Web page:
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Breaking New Ground in a Turbulent Time

A conversation between Willie Davis, Pepperdine’s first Black full-time faculty member, and J. Goosby Smith, Pepperdine's vice president for community belonging and chief diversity officer

Willie Davis, the first Black person to be hired as a full-time professor at Pepperdine University (then known as George Pepperdine College [GPC]), taught in the department of Health, Physical Education, and Recreation [HPER] from 1969 to 1976, also serving as the director of intramural sports, and eventually becoming the HPER department chair. He is credited with expanding both the intramural and the extramural sports programs—especially football and track—at Pepperdine, as well as strengthening the development of women’s sports teams and introducing experiential learning courses in driver’s education, archery, and bowling.

J. Goosby Smith and Willie SmithBorn in Marigold, Mississippi, Davis moved to Indianapolis when he was three months old because, as he puts it, “My good old mother did not see Mississippi as being a place of opportunity for me.” Considering himself “fortunate” for the opportunity his basketball scholarship offered him to attend college, Davis earned both a bachelor’s degree and a master’s degree at Adams State University in Alamosa, Colorado. After graduating, he returned to Indianapolis and was teaching school when he was recruited by Pepperdine at the end of what he refers to as “the turbulent 1960s.”

His characterization of the times could not be more apt. Davis committed to join Pepperdine’s faculty the month before one of the greatest tragedies in the University’s history. On March 12, 1969, Larry Donnell Kimmons, a Black 15-year-old child who lived in the campus neighborhood, was shot and killed by William Charles “Charlie” Lane, GPC’s chief security guard. According to research conducted by Pepperdine alumna and former professor Candace Jones Mitchell (’99, MA ’03) for her master’s thesis, in November 1969, “Lane was fined five hundred dollars and placed on probation for his involvement in the March 12 shooting. [Superior Judge James F. Healy, Jr.] found the manslaughter to be involuntary and suspended the recommended one-year county jail sentence.”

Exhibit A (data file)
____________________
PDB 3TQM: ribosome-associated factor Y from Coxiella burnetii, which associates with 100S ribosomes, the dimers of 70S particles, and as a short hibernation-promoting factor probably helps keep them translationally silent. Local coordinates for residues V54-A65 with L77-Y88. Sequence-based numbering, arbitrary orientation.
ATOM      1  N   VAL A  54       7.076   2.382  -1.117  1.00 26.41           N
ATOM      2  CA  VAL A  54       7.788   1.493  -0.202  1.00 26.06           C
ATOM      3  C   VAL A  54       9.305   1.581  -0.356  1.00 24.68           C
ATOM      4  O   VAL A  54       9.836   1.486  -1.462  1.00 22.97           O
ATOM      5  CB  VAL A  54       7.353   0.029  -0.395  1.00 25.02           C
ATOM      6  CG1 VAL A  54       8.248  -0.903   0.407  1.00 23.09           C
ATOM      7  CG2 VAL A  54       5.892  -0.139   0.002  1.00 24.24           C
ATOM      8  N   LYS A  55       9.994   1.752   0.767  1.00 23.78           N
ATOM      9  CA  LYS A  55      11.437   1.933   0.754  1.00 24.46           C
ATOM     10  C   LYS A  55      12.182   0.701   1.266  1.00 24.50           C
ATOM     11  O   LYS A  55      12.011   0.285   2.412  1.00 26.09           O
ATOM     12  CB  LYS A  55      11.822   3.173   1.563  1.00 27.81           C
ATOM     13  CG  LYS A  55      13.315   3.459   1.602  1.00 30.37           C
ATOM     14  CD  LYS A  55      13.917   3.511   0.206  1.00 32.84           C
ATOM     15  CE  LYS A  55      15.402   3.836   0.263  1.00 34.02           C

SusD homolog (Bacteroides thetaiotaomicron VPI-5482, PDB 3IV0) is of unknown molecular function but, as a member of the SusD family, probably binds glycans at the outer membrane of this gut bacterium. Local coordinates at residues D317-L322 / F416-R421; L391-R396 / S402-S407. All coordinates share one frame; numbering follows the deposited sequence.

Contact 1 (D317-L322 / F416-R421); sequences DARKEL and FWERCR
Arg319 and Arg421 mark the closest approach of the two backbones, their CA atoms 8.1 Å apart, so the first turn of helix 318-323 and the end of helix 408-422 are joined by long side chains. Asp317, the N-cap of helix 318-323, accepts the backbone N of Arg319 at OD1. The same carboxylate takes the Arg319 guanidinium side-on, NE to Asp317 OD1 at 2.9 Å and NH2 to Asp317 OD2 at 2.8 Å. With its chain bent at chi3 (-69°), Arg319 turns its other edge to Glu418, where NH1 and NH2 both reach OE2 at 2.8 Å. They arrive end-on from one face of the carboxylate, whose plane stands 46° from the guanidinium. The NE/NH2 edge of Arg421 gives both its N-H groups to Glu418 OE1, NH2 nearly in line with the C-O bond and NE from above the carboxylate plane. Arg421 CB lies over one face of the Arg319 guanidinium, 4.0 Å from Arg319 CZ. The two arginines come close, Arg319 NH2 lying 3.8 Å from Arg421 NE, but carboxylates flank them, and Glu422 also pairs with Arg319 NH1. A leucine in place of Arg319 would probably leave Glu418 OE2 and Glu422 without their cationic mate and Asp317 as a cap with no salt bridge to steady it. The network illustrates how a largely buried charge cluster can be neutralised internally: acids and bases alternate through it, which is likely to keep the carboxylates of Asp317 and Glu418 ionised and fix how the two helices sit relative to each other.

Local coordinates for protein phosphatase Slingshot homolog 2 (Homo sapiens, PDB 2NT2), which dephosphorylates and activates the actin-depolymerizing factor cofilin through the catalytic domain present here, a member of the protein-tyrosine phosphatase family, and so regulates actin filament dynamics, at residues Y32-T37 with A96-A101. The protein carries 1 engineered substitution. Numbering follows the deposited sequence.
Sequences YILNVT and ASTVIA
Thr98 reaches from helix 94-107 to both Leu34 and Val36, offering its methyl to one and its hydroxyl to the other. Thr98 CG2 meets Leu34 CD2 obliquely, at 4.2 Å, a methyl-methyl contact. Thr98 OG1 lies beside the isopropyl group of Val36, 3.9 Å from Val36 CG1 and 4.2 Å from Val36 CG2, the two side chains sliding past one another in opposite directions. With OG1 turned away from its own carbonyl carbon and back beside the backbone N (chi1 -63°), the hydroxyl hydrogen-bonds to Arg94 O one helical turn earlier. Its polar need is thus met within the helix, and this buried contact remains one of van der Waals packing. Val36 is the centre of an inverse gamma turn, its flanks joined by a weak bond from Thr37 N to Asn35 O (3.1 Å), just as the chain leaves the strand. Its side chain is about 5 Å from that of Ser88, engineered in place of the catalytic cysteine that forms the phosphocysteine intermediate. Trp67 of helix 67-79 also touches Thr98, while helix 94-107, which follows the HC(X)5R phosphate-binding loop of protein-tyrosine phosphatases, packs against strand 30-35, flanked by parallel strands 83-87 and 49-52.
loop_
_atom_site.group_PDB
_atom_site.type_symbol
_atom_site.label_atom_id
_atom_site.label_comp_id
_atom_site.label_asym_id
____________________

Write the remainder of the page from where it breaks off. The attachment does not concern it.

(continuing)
Jones Mitchell spoke at the inaugural Larry Donnell Kimmons Memorial Lecture Series in 2017, when Pepperdine rededicated a refurbished portrait of Kimmons, first commissioned in 1971, and placed it on display in Payson Library. Pepperdine is home to the Larry D. Kimmons Truth, Racial Healing, and Transformation Initiative, which was established by J. Goosby Smith, the University’s current (and inaugural) vice president for community belonging and chief diversity officer.

In honor of Black History Month, Smith spoke with Davis about his time at Pepperdine and his role as a pioneer in Black representation at the University.

Editor’s Note: Subsequent to publication, Mr. Davis passed away on September 14, 2023, at the age of 81. The following interview has been edited for length and clarity.



J. Goosby Smith (JGS): How did you come to work at Pepperdine?

Willie Davis (WD): I returned to Indianapolis after I got my master’s degree and got in touch with a member of the Church of Christ there. I learned a lot about the church after I started attending and, by that time, [my wife] Phyllis had graduated from Pepperdine. At the same time, I met a man named Brother Woodie Morrison who was a minister in Ohio. He was tired of segregated church services and wanted to bring Black ministers and white ministers together for a meeting. My father-in-law was a minister and was at one of these meetings where he heard a man, Dr. O. Jennings Davis, the dean of students at Pepperdine, speak up about doing better with integration at Pepperdine as well as in the churches. He said, “The school is looking for very capable, highly qualified people who will join our faculty to bring about change at Pepperdine.” 

At the time, I wanted to be a basketball coach, but people started calling me to talk about Pepperdine and recommending me for a faculty position. I wasn’t interested, but Phyllis kept asking me. One day she said, “I think you ought to try for it.” So I accepted the invitation of Dean Howard A. White and went to Pepperdine for an interview. [White later became the University’s president, serving from 1978 to 1985.] I didn’t want to go out there, but I said, “Well, I guess I can go for the ride and see the palm trees.” So I went out there and had the interview. He looked at me and said, “You did a very good interview. I’ll be in touch with you.” Then about two days later, he called and offered me the job of assistant professor of physical education and director of intramural sports. I was hesitant, but Pepperdine offered to pay my moving expenses, gave me free housing, and doubled my salary. So I said—after talking to Phyllis, of course—“I’m coming.”

I was the first full-time Black professor at Pepperdine. I signed the contract in February of 1969, ready to start in September of 1969. Less than thirty days later, they shot and killed Larry Kimmons on campus. 

JGS: How did Larry Kimmons’ death affect you and your decision to come to Pepperdine?